Unfortunately, it is not much fun to step on spit or hear the familiar guttural sound prior to spitting on the floor. This is a habit not only amongst Beijingers but throughout China.
Even if you sit next to a local, he or she can spit accurately not hitting your shoes. Some even use their shoes to smear the evidence on the floor - a normal reflex action.
For most Chinese in Taiwan, Hong Kong and elsewhere in Asia and USA, spitting habit has been more or less "eradicated". Hopefully soon it will no longer be a way of life in Beijing and China soon. But in the mean time, be tolerant. No harm done. I do not think a picture is necessary here.
Spitting is really common - in order to prevent SARS the government tried to ban spitting in public places. The Olympics 2008 are another reason why Beijing tries to clean up.
Mayor Liu Qi has embarked on another mission to reshape human nature. He outlined six areas for attention: Spitting, cursing, disorderly queuing, not apologising and not smiling. He had decided to embark on an effort to change human nature to eliminate these strongly ingrained habits.
Let's see whether he is successful in this ambitious attempt.
"Oh Confucius! That's disgusting! How dare you include "spitting" as a local custom in Beijing!!"
Yet it's true. Although not officially sanctioned as a local custom, spitting is a fact of life in China and especially in Beijing.
You will see signs all over the city, occasionally with English translation, that spitting is forbidden. In fact, the Great Hall of the People on the west side of Tiananmen Square is where the national government convenes and is also where you can see the world's largest "Please don't spit" sign. (Discreetly located to the left of the front stage when seen from the 10,000 seat auditorium, no English translation)
When the political wind is blowing particularly strong (or the Olympic Committee is in town) neighborhood militia are organized to patrol the streets and fine spitters a token penalty, armed with a red armband on their sleeve and a humiliating bullhorn.
Beijing citizens do not justify spitting because of the air pollution or sandstorms, nor are they unaware that spitting transmits the flu and a few other diseases. They simply believe it is a necessity of human existence and will spit on streets, on the bus, and even spit bones on restaurant floors (the cheap restaurants that foreigners never go to).
Will Beijing ever crack down on spitters with stiffer fines and other punishment?
As Johnny Cochran once observed in Tiananmen Square, "If they need to spit, then you must acquit."
In Singapore you will be fined if you spit in public. But in Beijing, it seems like they will be fined if they dont spit. You will see people, specially the elderly and men, spitting on the street all the time. Im told that the fact they try to drag the thing out of their throat with sound effect like that is a way to get unhealthy thing out of their body. Obviously, they dont care about others....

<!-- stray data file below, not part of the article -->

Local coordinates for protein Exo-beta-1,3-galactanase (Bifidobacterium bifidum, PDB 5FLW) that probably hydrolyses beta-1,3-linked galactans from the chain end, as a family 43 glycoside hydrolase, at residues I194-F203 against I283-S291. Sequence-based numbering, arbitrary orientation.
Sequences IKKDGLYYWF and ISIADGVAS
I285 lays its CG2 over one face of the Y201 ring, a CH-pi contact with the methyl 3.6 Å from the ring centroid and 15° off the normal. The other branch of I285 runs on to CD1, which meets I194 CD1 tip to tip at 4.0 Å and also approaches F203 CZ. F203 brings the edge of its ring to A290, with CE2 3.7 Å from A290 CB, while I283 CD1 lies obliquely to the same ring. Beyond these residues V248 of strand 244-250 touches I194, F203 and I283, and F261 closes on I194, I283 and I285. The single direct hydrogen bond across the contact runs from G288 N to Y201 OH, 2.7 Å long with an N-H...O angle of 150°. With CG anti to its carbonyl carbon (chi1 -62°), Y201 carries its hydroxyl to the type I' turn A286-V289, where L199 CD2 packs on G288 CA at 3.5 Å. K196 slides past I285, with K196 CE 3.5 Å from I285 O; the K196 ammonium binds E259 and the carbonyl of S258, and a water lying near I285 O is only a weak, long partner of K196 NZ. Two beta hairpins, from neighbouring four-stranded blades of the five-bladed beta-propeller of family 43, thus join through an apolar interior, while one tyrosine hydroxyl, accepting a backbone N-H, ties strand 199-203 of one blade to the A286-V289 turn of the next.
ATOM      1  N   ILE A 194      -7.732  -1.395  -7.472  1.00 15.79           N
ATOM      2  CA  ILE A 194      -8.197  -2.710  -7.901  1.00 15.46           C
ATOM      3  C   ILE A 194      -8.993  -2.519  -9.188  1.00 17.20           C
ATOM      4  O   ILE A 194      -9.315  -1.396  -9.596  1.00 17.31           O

The Chinese are huges fans of hocking up everything in their throat and spitting it anywhere and everywhere. They believe that it is a hygenic thing to do, more so than our western tradition of blowing our noses and sticking the tissue in our pockets!
Do not be offended by the constant sounds of loosening throats, just remember to watch where you're walking!!
One thing that is a bit of a surprise here is the hawking and spitting. It seems to be mostly carried out - entirely unapologetically - by the old folk, and takes a bit of getting used to. There is a government drive to stop this habit, and there are posters up everywhere with threats of fines for those caught in the act, but it still happens. A lot.
Most of the locals do not speak English and if you can't speak Chinese, you should get yourself a tour guide to avoid getting lost.
Do not be suprised to find the locals spitting every now and then. In winter, you can find frozen spit globs splattered all over the ground.
Avoid hugging or kissing someone if you want to thank or say goodbye to them. They are a rather conservative bunch.
Beijingers are not formal, nor do they have a set of enigmatic social rules that excludes outsiders. The Chinese do not bow (as the Japanese do), and they do not remove their shoes upon entering a house. Beijingers tend to be frank, and they do not, as a rule, thank others for favors, except by later actions. They shake hands but seldom embrace or kiss in public. They joke, but they do not speak loudly; and they seldom brag about their own accomplishments. Until recently, spitting in public and smoking whenever and wherever one pleased were common habits, but in recent years in Beijing, spitting has become unacceptable and smoking, in many public areas, has become unlawful. Don't expect the same thing when you leave Beijing and explore the country. I especialy found the smoking very bad in busses and trains. In sleepertrains it is okay, but in sleeperbusses they smoke like crazy.
People are generally ambivalent about westerners. It would seem they don't encounter many. English rarely spoken. The most difficult local habit to contend with is the constant spitting you see everywhere. Men, women, young and old. When you hear someone winding up, --stand clear..
We soon discovered that coughing up great wads of spit is a natural part of the everyday life in Beijing. I’m not sure if people cough and spit because of the air pollution or because they have a lot of dust being blown in from the deserts in the north. It seems like there is quite a lot of downfall in Beijing. I read somewhere that an average big city gets about 8 tons of downfall pr square kilometre but Beijing gets about 18 tons. Well, I can tell you that it is noticeable…some days when I blew my nose the tissue ended up kinda dirty…I shall not go into more details :-)
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